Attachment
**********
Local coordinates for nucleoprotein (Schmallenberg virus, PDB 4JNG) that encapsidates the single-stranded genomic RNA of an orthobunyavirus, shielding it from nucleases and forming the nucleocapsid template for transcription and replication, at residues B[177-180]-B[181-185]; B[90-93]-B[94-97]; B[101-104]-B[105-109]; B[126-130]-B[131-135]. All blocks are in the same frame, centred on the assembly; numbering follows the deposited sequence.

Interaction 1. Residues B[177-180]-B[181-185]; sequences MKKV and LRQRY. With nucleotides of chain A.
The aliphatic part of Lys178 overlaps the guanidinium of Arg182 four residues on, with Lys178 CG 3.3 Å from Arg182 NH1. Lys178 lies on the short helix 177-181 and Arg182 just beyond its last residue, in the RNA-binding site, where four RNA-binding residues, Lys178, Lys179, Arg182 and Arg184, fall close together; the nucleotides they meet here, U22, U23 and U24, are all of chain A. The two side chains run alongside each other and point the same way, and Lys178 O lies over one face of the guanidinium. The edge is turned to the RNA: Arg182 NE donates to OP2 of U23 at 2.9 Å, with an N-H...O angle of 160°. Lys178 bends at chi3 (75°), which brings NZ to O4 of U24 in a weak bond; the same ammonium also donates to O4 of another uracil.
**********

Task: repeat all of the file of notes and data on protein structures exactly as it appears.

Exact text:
Local coordinates for nucleoprotein (Schmallenberg virus, PDB 4JNG) that encapsidates the single-stranded genomic RNA of an orthobunyavirus, shielding it from nucleases and forming the nucleocapsid template for transcription and replication, at residues B[177-180]-B[181-185]; B[90-93]-B[94-97]; B[101-104]-B[105-109]; B[126-130]-B[131-135]. All blocks are in the same frame, centred on the assembly; numbering follows the deposited sequence.

Interaction 1. Residues B[177-180]-B[181-185]; sequences MKKV and LRQRY. With nucleotides of chain A.
The aliphatic part of Lys178 overlaps the guanidinium of Arg182 four residues on, with Lys178 CG 3.3 Å from Arg182 NH1. Lys178 lies on the short helix 177-181 and Arg182 just beyond its last residue, in the RNA-binding site, where four RNA-binding residues, Lys178, Lys179, Arg182 and Arg184, fall close together; the nucleotides they meet here, U22, U23 and U24, are all of chain A. The two side chains run alongside each other and point the same way, and Lys178 O lies over one face of the guanidinium. The edge is turned to the RNA: Arg182 NE donates to OP2 of U23 at 2.9 Å, with an N-H...O angle of 160°. Lys178 bends at chi3 (75°), which brings NZ to O4 of U24 in a weak bond; the same ammonium also donates to O4 of another uracil.